I am Anthony E. Savvides. This is my blog.

Reflections & adventures of a writer at heart, a journalist by trade and a waiter by night.

Ιστανπουλ δεν είναι πια Κωνσταντινούπολη – Constantinople Ιstanbul değil

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First off, I have to share this video:

On my first morning at the Grand Yavuz Hotel, I went downstairs to the floor below the lobby, -1 in the elevator, where I ate breakfast with some of my peers.  The selection no longer consisted of hummus, sage, and pita bread.  Instead, there’s a giant glass bowl of Nutella, another filled with honey, corn flakes (among other cereal options), an entire table with baskets of bread, hard-boiled eggs and slices of pink grapefruit.  On another countertop sit four pots, two with coffee, one of tea and one of hot milk.  I ate two hard-boiled eggs and sipped a cup of tea before Denis came around to all of the tables to let us know that we would be assembling upstairs in the lobby for the tour.

We set off with Gokhan, our tour guide, up the hill to the main street.

The group marching up the street toward our first destination, Topkapi Palace.

A restaurant we walked by on the way, displaying a plethora of flags.

Our procession lead us first to Topkapi Palace that was the official and primary residence of the Ottoman Sultansfor approximately 400 years (1465-1856) of their 624-year reign.  It was massive, and reminded me of the Palace of Versailles outside of Paris.  Apparently, if the Sultan decided he was tired, silence fell upon the entire domain.  I wish my house worked like that, but I’m not a Sultan with his own palace.  Wishful thinking…

Gokhan spoke to the group about Topkapi's history before we entered.

A view of Topkapi from the atrium.

The entrance to Topkapi.

After touring through the palace with Gokhan I was able to roam around on my own for 45 minutes.  The building has a massive atrium garden in the center, lined with flowerbeds, trees and broken columns and pottery scattered across the lawn.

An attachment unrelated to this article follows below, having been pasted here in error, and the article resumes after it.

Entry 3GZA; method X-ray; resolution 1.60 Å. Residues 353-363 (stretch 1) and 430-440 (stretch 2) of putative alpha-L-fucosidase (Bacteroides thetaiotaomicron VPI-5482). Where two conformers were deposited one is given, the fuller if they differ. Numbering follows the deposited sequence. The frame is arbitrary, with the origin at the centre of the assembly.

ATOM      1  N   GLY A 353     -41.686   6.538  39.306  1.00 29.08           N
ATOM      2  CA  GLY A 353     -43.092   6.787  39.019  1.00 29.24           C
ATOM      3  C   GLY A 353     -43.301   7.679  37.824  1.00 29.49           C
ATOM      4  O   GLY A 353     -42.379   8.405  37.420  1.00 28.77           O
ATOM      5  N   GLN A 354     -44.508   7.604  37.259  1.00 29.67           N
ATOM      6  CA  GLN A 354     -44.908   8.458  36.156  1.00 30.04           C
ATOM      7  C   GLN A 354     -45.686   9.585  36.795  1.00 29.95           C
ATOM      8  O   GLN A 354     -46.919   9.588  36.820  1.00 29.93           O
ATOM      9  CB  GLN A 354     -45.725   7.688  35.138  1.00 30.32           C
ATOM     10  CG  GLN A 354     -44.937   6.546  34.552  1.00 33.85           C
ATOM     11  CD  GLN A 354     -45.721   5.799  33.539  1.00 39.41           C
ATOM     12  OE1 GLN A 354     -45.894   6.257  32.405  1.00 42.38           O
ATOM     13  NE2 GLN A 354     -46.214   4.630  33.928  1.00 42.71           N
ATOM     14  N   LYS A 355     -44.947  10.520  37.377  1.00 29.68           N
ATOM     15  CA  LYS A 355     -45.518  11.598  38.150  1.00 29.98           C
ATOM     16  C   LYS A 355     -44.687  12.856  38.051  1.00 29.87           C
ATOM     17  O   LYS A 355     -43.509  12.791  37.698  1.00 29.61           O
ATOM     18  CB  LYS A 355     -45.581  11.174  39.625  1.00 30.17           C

Inside Topkapi Palace.

I took a stroll through an art gallery filled with portraits of all the Ottoman Sultans, and then moved on to a museum filled with Muslim artifacts, including Mohammed’s footprint and a lot of his swords.  Throughout this museum, a man’s voice was echoing through the speakers as he read passages of the Quran.  When I first walked in with my camera in hand, a security guard shook his head at me and waved his hand, motioning for me to leave.  So, I walked out and back in, this time with my camera on and at my side.  I took two illegal videos, which you can view here and here.

The Sultan's bed. Modest.

In stark contrast to all of the other doorways, this tiny one reminded me of Alice in Wonderland.

A view of the Bosphorus through one of the walls surrounding Topkapi.

Elaborate Islamic wall decorations in the palace.

The domes within Topkapi. Beautiful.

 

 

 

 

 

 

 

 

 

 

 

 

 

 

 

 

 

 

 

 

 

 

 

I quickly grew tired of Topkapi Palace, though, and spent the last 15 minutes of our allotted time hanging out with Cal and Carlene on the grass.  Slowly, everyone in the group gathered and we left the palace and walked down the cobble pathway to the Blue Mosque.  Since it was a Friday afternoon and prayer time, we didn’t get to go inside, but took a tour around the building.  I’ll have to go back, at some point over the next two weeks, and see it for myself.